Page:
Drugs That Can Exacerbate Myasthenia Gravis

Below is a list of drugs your healthcare professional will recommend avoiding during myasthenia gravis treatment therapy.

1.  Antibiotics

Antibiotics are antibacterial agents that treat or prevent bacterial infections.

These are one group of medications that individuals with myasthenia gravis must avoid to prevent exacerbating their condition. Antibiotics may interact with nerve communication channels and inhibit signal transmission.

Here are some of the reported anti-infectives that worsen the symptoms of myasthenia gravis.

1.1. Aminoglycosides

One group of drugs myasthenia gravis patients must avoid to manage their condition is aminoglycosides. These drugs may worsen pre-existing myasthenia gravis symptoms when taken within one hour of administration [1].

As demonstrated in various studies, aminoglycosides can cause myasthenia-like symptoms in patients without MG who are critically ill. If no other medications can be recommended, patients should use these drugs cautiously. [7].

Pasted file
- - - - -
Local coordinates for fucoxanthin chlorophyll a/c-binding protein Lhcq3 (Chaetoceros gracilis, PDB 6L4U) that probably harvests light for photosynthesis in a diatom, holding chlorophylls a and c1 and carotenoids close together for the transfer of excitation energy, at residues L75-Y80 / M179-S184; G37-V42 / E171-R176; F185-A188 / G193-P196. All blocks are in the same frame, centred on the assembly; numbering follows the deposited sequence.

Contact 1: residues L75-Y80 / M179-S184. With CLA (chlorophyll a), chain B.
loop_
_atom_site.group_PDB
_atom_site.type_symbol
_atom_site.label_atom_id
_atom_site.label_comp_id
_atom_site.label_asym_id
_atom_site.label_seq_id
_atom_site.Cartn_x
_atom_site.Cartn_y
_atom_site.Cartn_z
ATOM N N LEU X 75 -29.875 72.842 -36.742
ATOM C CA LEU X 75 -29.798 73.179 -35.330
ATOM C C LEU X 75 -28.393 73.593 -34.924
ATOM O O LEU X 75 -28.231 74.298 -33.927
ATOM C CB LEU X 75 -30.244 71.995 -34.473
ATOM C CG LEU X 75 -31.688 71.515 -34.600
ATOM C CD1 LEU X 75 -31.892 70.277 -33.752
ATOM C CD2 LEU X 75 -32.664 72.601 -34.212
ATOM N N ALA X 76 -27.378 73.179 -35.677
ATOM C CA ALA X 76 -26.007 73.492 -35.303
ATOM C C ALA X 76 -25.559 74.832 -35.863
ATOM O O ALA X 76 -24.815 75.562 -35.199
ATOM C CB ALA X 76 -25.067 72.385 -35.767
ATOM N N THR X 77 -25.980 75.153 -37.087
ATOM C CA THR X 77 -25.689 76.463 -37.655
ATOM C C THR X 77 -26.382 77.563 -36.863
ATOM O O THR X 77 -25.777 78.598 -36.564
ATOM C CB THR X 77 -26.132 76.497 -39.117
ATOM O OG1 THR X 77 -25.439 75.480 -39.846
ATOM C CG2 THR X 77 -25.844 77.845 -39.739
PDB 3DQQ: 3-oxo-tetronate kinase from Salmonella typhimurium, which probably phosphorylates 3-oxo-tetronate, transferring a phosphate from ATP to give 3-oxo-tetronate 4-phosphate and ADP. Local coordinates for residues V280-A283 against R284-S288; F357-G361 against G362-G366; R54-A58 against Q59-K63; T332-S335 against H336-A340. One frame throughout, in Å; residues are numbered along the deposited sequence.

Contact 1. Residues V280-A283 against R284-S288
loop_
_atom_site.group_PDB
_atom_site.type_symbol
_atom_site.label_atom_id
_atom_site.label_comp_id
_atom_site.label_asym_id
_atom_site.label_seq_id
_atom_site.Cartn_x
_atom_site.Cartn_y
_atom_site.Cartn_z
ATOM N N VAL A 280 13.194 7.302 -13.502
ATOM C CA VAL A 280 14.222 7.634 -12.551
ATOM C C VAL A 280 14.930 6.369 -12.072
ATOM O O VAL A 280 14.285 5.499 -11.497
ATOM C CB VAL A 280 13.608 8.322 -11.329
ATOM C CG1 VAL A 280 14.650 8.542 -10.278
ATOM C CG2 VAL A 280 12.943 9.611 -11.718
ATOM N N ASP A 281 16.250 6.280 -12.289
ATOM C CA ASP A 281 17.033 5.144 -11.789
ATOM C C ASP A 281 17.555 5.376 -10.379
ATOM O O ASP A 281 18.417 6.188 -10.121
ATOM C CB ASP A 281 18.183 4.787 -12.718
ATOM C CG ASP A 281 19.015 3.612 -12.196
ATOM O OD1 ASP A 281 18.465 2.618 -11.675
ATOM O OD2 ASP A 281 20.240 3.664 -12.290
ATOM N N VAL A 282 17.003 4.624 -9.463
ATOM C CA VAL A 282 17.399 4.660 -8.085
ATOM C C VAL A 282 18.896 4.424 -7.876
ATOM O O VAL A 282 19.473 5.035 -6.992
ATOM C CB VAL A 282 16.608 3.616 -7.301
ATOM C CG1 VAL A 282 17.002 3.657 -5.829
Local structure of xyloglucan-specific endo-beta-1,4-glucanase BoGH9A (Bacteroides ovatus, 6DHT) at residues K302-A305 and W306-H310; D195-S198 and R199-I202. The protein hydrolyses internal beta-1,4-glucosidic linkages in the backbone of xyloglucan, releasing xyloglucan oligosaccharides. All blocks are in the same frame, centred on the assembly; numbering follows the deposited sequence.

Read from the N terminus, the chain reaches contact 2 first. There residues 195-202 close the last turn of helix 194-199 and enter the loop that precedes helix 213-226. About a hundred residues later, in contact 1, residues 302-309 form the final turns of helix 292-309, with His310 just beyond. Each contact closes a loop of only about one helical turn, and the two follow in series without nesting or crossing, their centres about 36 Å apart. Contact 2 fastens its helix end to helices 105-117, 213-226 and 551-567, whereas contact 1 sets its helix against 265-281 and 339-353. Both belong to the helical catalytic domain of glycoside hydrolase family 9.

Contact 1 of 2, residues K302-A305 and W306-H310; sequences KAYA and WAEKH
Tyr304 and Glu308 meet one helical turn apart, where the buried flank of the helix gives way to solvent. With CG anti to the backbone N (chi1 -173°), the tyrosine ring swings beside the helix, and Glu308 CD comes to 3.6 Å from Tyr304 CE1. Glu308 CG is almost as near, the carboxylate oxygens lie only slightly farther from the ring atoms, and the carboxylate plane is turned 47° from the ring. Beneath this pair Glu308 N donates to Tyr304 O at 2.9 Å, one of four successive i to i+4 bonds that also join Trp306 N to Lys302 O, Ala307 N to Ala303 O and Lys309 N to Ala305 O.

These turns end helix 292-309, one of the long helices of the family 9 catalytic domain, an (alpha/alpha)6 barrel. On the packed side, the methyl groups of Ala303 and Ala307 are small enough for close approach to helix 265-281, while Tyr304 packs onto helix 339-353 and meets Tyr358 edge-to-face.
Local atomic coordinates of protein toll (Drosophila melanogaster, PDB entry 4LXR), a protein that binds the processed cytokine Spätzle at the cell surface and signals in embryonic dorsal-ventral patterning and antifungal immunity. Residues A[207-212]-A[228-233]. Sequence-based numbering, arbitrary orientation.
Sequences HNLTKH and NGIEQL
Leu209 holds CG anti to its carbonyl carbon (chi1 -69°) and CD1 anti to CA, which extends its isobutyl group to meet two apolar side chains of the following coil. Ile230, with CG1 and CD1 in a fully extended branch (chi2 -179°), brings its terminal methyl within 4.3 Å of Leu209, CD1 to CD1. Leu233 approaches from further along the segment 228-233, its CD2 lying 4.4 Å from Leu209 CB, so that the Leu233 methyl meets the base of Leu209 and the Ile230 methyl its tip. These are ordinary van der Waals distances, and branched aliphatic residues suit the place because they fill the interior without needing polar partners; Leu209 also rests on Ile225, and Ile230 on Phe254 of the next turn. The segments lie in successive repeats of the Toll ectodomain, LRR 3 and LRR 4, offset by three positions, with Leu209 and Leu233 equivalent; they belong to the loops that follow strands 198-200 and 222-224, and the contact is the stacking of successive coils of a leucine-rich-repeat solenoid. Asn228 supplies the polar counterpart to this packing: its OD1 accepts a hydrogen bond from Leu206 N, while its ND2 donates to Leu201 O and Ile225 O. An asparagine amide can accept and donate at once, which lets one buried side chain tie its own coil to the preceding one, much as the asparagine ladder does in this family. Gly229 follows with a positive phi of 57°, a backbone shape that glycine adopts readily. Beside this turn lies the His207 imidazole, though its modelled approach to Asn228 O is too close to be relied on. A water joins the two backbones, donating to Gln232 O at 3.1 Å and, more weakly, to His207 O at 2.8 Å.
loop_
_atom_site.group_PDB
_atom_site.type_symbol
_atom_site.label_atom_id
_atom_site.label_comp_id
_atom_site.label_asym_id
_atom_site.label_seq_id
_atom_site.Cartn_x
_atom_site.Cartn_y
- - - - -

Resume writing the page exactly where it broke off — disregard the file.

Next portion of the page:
1.2. Fluoroquinolones

Fluoroquinolones are another group of medications those with myasthenia gravis must avoid to prevent complications. These drugs are associated with myasthenia gravis flares and can contribute to them.

In 2011, the FDA reported in their Adverse Event Reporting System that patients who took fluoroquinolones showed exacerbation in their MG symptoms. The most common symptom reported after taking fluoroquinolones was dyspnea [2, 3].